A heist film is one of Hollywood’s most reliable plots. “Entrapment” has caught the look and feel but not the heart of classics like “Topkapi” and “To Catch a Thief.” Sean Connery plays “Mac” MacDougal, a dashing (if somewhat creaky) thief who cannot help responding to a challenge. Catherine Zeta Jones plays insurance investigator Virginia “Gin” Baker, who is out to trap him – or is she? Connery, who also co-produced, delivers the goods in true movie star fashion, making wooden dialogue seem deliciously roguish, and Zeta Jones has appealing grace and spirit as well as breathtaking beauty. Three separate heist scenes are fresh and stylish. There are some cool gadgets. But the plot has holes that leave you walking out of the theater saying, “Hey, wait a minute.” The characters never create any real chemistry with each other, in part because he is decades older than she is. Worse, they never create any chemistry with us. There is something a little chilling about characters who steal without any consideration whatsoever for the impact on others. In some heist films, the characters gain our sympathy by stealing from someone who stole the money in the first place (“The Sting,” “$,”) or in order to protect someone (“How to Steal a Million”). But in “Entrapment,” they seem to be doing it for no particular reason other than a sort of Everest-like “because it’s there.”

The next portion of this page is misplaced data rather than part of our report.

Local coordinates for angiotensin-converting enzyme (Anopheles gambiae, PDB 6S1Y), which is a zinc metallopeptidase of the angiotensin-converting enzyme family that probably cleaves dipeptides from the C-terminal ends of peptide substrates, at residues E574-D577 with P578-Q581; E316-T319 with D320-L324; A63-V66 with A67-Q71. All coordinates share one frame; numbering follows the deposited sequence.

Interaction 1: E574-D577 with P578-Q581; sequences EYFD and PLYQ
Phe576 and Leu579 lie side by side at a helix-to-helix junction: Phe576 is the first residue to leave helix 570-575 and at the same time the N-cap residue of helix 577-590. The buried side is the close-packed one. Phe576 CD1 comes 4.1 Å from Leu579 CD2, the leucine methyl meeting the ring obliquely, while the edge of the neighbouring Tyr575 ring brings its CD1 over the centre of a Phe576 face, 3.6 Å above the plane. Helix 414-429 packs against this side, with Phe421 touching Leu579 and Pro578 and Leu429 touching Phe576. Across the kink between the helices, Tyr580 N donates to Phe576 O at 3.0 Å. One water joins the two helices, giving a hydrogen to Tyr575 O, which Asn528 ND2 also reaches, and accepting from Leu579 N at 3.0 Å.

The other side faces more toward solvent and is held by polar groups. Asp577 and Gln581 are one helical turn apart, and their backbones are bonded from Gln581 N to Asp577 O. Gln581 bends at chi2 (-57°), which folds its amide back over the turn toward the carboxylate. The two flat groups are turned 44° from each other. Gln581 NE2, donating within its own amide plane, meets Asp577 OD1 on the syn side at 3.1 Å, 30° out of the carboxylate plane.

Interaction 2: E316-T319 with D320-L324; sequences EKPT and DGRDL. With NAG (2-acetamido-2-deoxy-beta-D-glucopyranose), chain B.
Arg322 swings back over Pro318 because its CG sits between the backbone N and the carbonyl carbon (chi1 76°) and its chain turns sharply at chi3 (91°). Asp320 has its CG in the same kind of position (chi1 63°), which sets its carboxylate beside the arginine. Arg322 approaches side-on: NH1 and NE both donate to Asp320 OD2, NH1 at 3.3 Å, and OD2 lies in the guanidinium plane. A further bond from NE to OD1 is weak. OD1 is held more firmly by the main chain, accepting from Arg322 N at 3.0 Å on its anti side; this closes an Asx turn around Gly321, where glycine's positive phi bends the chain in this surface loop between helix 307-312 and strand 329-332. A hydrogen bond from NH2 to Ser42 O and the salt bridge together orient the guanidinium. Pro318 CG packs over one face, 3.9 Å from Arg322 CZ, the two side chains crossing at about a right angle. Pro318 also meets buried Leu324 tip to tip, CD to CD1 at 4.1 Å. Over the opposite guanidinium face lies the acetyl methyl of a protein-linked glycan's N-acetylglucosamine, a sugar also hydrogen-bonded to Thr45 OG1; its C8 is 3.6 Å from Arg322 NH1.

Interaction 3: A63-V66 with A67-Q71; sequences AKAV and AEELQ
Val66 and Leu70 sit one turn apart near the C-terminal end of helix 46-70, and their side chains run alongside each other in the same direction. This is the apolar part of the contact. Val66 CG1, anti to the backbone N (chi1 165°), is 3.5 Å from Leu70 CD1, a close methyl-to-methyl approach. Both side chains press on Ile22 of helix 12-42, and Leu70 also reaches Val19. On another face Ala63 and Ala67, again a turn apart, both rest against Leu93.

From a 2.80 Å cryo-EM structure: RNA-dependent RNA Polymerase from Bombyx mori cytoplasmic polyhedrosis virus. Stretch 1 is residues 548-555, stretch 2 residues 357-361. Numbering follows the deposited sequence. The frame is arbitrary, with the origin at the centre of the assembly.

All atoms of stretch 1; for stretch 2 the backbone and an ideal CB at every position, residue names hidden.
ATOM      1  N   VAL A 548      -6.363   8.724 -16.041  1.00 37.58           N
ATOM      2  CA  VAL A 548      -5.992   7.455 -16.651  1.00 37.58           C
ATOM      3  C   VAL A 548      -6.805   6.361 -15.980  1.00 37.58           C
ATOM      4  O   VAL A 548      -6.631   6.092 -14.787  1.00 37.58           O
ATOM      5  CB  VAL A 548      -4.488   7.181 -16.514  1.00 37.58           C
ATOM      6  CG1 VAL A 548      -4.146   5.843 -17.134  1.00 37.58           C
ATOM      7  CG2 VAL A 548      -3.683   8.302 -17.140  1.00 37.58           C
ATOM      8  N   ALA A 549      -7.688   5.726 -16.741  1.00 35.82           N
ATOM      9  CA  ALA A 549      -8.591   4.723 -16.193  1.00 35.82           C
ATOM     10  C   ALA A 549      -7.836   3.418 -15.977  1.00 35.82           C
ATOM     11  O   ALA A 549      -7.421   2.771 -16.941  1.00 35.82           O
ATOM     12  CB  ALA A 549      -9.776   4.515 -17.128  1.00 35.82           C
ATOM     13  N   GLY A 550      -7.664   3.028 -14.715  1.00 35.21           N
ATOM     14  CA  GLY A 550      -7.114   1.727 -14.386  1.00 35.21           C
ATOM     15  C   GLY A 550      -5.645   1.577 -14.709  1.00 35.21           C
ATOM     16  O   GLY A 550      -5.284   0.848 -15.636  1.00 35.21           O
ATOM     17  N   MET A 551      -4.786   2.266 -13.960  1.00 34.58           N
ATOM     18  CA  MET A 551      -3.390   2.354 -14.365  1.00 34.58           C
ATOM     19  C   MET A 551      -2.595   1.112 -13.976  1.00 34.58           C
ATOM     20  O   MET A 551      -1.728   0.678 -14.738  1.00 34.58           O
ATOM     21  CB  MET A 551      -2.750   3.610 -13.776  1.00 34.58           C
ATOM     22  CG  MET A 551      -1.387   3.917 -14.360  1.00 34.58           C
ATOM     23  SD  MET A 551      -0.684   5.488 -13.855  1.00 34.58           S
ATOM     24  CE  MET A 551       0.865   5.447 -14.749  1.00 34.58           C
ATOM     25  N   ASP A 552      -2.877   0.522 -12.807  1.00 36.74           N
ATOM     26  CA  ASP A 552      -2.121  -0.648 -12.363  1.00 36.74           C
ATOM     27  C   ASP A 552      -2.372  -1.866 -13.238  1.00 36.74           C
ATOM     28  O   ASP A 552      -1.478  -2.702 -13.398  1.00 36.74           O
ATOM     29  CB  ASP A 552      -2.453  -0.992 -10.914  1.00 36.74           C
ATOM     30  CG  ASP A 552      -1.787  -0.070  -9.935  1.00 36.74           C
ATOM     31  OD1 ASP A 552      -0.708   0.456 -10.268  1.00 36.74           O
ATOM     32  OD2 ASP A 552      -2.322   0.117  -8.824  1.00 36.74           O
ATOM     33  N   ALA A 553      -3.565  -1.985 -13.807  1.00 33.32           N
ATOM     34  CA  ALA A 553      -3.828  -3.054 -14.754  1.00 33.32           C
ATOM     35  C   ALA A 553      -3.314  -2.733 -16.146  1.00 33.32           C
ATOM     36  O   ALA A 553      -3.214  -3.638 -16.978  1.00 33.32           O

Parents should know that there is some relatively discreet nudity, the usual swear words, and brief drug use. Families may enjoy talking about the challenge of making the audience root for a thief. And they may want to watch some of the classics listed above that inspired this one. Heist movies are terrific examples of problem solving, as they lay out exactly what the obstacles are, come up with strategies to address each one, and then, as Mac points out, come up with back-up strategies for the inevitable problems and mistakes.